24. Those who are conversant with the Āgamas say that those two are Viṣṇu and Brahmā who were born of the womb of the Goddess in order to purify themselves of the previous offence.

25. To the parents who were looking at the growing boys and who were immersed in the ocean of delight[2] the knot of love became firmer.

26. The couple played and sported in diverse ways sometimes by playing on the lute, on some occasions by painting and drawing pictures. Śiva and Śivā sometimes sported about by adorning each other.

27. Sometimes they talked about topics of learning and the Āgamas. On other occasions they sported about with wonderful objects. On some occasions they discussed the incidents and events of the worlds. Thus the couple diverted themselves.

28. Gathering of flowers, aquatic sports and playing on the swing were the means of diversion for the pair in the height of their passionate attachment to each other.

29. Sometimes they were welcomed and honoured by Maināka and on other occasions by Menā. The pair (i.e. Śiva and Pārvatī) were duly received and honoured by Himavān and adequately provided with amusements.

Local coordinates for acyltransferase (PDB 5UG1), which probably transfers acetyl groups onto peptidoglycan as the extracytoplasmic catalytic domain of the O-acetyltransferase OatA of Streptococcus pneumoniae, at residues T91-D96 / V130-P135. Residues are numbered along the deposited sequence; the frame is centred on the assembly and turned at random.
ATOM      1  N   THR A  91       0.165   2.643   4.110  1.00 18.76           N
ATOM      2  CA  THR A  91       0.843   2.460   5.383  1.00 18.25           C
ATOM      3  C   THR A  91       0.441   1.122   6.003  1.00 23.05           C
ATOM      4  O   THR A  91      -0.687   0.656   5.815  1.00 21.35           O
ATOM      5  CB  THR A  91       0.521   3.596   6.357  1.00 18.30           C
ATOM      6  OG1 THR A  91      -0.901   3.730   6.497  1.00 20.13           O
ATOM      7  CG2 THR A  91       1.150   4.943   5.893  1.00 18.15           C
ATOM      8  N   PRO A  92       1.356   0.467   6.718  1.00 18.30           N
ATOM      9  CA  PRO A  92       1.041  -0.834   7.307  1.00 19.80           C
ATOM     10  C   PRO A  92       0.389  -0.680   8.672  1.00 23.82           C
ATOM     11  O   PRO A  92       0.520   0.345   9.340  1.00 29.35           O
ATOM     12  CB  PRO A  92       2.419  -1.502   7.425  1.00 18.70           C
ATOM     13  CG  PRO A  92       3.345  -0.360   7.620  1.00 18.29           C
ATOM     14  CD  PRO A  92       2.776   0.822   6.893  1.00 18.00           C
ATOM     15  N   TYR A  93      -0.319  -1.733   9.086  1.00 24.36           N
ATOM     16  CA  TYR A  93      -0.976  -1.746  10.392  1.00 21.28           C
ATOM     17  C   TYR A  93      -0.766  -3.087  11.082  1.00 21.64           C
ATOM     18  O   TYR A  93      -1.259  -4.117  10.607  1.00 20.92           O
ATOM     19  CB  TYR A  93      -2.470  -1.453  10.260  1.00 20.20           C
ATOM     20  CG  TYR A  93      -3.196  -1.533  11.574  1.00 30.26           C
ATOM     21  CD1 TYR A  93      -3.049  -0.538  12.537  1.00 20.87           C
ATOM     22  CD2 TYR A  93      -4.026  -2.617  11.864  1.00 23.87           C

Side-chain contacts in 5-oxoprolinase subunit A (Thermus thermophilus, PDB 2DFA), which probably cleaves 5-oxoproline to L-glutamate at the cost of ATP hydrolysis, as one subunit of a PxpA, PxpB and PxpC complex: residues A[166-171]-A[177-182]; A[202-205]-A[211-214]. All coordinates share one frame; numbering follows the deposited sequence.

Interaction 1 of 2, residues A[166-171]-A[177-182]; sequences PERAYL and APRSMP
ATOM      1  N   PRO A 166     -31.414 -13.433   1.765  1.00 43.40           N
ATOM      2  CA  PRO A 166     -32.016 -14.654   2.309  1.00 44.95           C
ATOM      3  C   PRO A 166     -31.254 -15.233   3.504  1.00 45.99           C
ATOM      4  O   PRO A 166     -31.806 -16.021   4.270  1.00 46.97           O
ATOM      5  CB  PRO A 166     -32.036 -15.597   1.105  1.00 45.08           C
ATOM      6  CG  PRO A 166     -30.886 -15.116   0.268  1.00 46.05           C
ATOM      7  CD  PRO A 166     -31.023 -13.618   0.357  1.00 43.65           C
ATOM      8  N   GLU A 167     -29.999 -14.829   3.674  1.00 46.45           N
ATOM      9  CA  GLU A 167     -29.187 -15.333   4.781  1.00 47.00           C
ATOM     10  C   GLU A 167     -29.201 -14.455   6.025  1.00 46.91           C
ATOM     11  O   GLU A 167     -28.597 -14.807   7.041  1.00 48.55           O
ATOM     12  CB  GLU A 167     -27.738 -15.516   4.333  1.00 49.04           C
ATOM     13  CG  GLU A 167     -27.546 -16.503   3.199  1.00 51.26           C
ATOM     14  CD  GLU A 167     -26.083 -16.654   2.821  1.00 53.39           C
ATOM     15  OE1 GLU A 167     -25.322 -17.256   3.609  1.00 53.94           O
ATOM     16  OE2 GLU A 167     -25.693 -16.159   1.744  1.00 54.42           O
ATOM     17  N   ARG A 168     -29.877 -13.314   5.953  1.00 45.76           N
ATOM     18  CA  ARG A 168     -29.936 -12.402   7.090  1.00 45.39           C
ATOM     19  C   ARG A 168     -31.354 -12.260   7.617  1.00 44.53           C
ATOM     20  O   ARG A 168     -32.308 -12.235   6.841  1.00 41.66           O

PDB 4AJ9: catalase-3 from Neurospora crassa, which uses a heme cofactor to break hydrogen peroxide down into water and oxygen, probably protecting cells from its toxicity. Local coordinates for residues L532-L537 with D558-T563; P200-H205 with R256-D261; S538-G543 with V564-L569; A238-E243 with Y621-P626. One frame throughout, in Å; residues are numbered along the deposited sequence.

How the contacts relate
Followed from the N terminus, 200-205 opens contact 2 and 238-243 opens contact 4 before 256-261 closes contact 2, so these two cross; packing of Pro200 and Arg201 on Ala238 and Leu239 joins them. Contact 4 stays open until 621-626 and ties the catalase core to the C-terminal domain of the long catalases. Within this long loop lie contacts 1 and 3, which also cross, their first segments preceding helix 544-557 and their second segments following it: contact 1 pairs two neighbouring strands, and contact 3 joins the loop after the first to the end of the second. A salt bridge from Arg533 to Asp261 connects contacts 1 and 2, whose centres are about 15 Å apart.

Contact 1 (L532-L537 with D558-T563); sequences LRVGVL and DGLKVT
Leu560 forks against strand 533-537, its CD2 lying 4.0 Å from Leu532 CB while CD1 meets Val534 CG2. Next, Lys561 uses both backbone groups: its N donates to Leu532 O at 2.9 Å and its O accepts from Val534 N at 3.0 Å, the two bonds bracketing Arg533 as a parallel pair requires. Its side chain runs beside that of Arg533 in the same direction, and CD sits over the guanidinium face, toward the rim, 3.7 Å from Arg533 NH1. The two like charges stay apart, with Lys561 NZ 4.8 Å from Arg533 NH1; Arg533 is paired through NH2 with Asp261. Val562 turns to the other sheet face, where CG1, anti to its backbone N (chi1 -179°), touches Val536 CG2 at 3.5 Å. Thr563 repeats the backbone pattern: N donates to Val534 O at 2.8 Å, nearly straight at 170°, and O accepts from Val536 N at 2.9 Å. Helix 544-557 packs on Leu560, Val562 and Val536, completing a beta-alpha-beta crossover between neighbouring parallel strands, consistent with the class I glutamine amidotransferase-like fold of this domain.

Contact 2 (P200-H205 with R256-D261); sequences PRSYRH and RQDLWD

30. Śiva and Śivā played about for a long time, sometimes by playing at the dice, sometimes by means of music parties and on other occasions by sportful indulgence in charitable gifts.

31. Once, while playing with dice, Umā won the game. Therefore she seized the moon that was on the head of her Lord, annulated it and wore it as an ear-ring.

32. Thus the parents of the mobile and immobile beings stayed in various charming and fascinating places such as the Golden Mountain etc. and enjoyed for a long time hearty and romantic pleasures of love-play.

Footnotes and references:

[1]:

Strictly speaking Pārvatī did not conceive Skanda. Purāṇas give different versions of Heramba’s birth. When he is called the son of Śiva and Pārvatī, he is said not to have been born of Pārvatī (Brahma-Vaivarta and LP as quoted in Chitrav’s Pracīna Caritra Kośa p. 303).

[2]:

Varṣābdhau is probably a misprint for harṣābdhau ‘ocean of delight’.